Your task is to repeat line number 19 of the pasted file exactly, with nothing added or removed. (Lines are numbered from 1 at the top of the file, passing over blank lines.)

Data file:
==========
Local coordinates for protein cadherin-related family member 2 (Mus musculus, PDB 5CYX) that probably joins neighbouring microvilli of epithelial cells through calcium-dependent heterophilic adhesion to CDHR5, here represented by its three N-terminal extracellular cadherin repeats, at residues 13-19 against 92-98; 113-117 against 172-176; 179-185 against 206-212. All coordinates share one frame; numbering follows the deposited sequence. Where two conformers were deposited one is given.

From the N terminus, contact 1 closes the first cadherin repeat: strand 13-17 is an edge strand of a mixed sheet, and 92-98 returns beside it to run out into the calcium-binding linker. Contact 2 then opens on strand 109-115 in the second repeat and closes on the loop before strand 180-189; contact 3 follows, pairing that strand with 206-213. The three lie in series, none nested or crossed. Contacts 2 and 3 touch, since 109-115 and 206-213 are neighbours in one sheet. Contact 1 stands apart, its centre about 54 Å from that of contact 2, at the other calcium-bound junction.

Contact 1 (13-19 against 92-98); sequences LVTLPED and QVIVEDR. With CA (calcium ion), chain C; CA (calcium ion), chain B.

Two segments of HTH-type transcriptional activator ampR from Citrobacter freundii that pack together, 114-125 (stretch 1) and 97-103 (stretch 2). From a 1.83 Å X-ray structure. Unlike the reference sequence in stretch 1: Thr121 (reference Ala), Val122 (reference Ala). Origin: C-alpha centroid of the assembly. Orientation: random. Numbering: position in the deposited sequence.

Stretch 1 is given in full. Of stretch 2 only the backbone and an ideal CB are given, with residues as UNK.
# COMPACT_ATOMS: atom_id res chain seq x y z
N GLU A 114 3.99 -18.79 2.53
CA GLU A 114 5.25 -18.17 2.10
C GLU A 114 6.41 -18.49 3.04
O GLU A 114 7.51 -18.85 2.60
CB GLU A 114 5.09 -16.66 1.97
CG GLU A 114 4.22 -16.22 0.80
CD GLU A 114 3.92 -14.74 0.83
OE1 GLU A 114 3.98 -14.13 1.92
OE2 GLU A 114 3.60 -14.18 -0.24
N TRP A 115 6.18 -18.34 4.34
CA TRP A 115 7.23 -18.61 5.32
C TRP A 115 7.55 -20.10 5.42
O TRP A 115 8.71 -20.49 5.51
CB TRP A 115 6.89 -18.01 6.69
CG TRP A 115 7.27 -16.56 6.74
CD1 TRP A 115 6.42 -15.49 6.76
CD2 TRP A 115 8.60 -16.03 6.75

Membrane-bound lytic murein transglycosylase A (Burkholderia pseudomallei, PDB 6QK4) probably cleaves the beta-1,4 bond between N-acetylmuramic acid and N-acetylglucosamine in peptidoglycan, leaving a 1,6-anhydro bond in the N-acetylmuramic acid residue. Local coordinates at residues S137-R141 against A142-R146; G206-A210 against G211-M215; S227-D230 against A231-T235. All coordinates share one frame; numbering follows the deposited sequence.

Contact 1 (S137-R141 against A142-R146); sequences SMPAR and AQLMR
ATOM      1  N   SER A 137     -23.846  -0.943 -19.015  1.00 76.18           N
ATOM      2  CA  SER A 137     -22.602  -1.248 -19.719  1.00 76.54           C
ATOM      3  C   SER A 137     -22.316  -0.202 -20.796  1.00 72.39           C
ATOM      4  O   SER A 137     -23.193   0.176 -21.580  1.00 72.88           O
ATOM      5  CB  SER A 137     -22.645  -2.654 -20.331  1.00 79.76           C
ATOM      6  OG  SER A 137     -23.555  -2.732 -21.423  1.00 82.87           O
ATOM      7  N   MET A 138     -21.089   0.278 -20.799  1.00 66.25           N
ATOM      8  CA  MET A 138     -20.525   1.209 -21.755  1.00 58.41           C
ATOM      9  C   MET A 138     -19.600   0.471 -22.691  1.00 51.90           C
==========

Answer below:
O TRP A 115 8.71 -20.49 5.51